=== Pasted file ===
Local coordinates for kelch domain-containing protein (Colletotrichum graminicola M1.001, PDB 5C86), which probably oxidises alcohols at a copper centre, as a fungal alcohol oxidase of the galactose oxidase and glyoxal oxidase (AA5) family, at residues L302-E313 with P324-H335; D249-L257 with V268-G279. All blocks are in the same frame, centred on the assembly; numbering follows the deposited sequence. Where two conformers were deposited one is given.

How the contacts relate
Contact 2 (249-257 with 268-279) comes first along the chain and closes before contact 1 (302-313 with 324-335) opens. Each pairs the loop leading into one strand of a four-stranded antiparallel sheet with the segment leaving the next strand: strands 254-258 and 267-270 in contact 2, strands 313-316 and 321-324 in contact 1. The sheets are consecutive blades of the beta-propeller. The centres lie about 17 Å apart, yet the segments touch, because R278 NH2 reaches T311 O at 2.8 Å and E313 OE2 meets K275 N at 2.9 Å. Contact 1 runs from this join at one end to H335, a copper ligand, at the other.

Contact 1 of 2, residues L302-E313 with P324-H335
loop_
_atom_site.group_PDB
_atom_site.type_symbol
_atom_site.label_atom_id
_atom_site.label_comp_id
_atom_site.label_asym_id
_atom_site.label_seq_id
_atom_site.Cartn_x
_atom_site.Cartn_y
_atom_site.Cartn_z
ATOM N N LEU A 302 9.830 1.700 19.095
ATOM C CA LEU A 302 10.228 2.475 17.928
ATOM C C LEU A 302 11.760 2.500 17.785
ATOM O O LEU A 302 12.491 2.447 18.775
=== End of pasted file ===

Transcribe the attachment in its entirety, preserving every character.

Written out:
Local coordinates for kelch domain-containing protein (Colletotrichum graminicola M1.001, PDB 5C86), which probably oxidises alcohols at a copper centre, as a fungal alcohol oxidase of the galactose oxidase and glyoxal oxidase (AA5) family, at residues L302-E313 with P324-H335; D249-L257 with V268-G279. All blocks are in the same frame, centred on the assembly; numbering follows the deposited sequence. Where two conformers were deposited one is given.

How the contacts relate
Contact 2 (249-257 with 268-279) comes first along the chain and closes before contact 1 (302-313 with 324-335) opens. Each pairs the loop leading into one strand of a four-stranded antiparallel sheet with the segment leaving the next strand: strands 254-258 and 267-270 in contact 2, strands 313-316 and 321-324 in contact 1. The sheets are consecutive blades of the beta-propeller. The centres lie about 17 Å apart, yet the segments touch, because R278 NH2 reaches T311 O at 2.8 Å and E313 OE2 meets K275 N at 2.9 Å. Contact 1 runs from this join at one end to H335, a copper ligand, at the other.

Contact 1 of 2, residues L302-E313 with P324-H335
loop_
_atom_site.group_PDB
_atom_site.type_symbol
_atom_site.label_atom_id
_atom_site.label_comp_id
_atom_site.label_asym_id
_atom_site.label_seq_id
_atom_site.Cartn_x
_atom_site.Cartn_y
_atom_site.Cartn_z
ATOM N N LEU A 302 9.830 1.700 19.095
ATOM C CA LEU A 302 10.228 2.475 17.928
ATOM C C LEU A 302 11.760 2.500 17.785
ATOM O O LEU A 302 12.491 2.447 18.775